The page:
Sunday, July 29, 2007

Semantics and Sonny Bono

"Bono and the tree became one"

That sentence has been an object of scrutiny for me over the past several weeks. It is short enough and the meaning seems fairly easy to digest: Sonny Bono died in a skiing accident. It might have shown up in a blog back when the event transpired, or in casual conversation around the same time.

So what is so fascinating about it? It is the range of semantic tools that are needed to resolve Bono to Sonny Bono and not to U2's Bono or any of the thousands of other Bonos that likely exist. First, we need background knowledge that Sonny Bono died in a skiing accident. Next we need either the specific knowledge that a tree was involved or the inference that skiing accidents sometimes involve trees. Finally, we need a choice preference that rates notable people as more likely to be the object of the discussion than everyday folk.

We could still be wrong, of course. The statement might be about Frank Bono, a guy from down the street who likes to commune with nature. It might be, but for a statement in isolation the notability preference serves a de facto role as a disambiguator.

How, then, can we design technology to correctly assign the correct referent to occurrences like Bono in the text above? We have several choices and the choices overlap to varying degrees. We could, for instance, collect together all of the contexts that contain the term Bono (with or without Sonny), label them as to their referent, and try to infer statistical models that use the term context to partition our choices. This could be as simple as using a feature vector of counts of terms that co-occur with Bono and then looking at the vector distance between a new context vector (formed from the sentence above) with the existing assignments.

We could also try to create a model that recreates our selection preferences and the skiing <-> tree relationship and does some matching combined with some inferencing to try to identify
the correct referent. That is fairly tricky to do over the vast sea of possible names, but is easy enough for a single one, like Bono.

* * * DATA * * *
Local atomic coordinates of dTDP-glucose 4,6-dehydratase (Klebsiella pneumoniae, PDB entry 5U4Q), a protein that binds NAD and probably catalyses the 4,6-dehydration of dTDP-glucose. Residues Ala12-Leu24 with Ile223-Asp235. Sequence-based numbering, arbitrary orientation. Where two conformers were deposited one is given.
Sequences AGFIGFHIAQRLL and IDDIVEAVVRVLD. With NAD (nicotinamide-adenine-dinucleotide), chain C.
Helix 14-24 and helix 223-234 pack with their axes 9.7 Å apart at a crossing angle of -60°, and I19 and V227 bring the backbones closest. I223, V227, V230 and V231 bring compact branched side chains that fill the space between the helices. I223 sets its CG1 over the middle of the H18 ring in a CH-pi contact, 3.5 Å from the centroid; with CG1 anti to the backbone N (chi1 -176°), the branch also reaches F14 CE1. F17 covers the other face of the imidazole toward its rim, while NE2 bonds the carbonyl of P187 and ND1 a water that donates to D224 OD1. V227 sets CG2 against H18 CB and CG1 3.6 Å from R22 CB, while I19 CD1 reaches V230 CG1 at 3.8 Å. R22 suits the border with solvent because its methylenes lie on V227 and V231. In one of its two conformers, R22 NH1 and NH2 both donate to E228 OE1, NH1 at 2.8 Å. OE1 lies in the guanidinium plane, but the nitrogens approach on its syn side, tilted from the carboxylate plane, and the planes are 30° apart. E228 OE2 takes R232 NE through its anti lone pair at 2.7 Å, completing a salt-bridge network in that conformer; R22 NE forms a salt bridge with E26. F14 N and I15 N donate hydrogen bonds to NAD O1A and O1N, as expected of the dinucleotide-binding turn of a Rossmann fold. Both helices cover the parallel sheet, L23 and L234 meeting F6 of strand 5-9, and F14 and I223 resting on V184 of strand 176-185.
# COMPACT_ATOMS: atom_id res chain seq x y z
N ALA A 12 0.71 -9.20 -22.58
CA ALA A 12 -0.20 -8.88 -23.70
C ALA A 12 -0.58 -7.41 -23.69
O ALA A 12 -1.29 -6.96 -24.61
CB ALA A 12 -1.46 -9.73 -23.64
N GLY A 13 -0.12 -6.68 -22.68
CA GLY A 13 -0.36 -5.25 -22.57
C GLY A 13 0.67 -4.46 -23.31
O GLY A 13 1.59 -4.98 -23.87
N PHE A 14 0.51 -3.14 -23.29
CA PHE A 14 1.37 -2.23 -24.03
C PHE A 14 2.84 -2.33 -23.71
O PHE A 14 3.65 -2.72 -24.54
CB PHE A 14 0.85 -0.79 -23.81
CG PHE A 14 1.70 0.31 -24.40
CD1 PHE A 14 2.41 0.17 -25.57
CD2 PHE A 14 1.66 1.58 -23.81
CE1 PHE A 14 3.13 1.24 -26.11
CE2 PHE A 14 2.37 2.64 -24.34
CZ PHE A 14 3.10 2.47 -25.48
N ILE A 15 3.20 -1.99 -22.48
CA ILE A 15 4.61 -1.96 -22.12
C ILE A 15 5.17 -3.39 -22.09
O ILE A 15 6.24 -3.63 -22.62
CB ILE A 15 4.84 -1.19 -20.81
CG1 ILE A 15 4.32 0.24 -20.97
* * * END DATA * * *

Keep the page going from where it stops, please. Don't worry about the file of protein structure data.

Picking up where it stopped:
It turns out all of these approaches have been tried, as well as interesting hybridizations of them. For instance, express the notability preference as a probability weighting based on web search mentions, while adding-in the distance between different concepts in a tree-based ontology, trying to exploit human-created semantic knowledge to assist in the process. It turns out that fairly simple statistics do pretty well over large sets of names (just choose the most likely assignment all the time), but don't really capture the kinds of semantic processing that we believe we undertake in our own "folk psychologies" as described above.

Still, I see the limited success of knowledge resources as an opportunity rather than a source of discouragement. We definitely have not exhausted the well.

Saturday, July 21, 2007

Fiber Optics and Amateur Access

An elderly woman in Sweden got a 40Gb/s fiber optic pipe installed to her home, recently. She hardly uses the web but can now download a feature length film in 2 seconds. I was lamenting the death of satellite and cable TV when we all have fiber to the house with those kinds of bandwidths over lunch today. It came up because my neighbor dropped by for a drink the other night and ended up staying until 1 AM, sucking down my gin and complaining about the 9th Circuit Court of Appeals. He called home at some point and apparently interrupted his wife's enjoyment of The Closer while also missing dinner.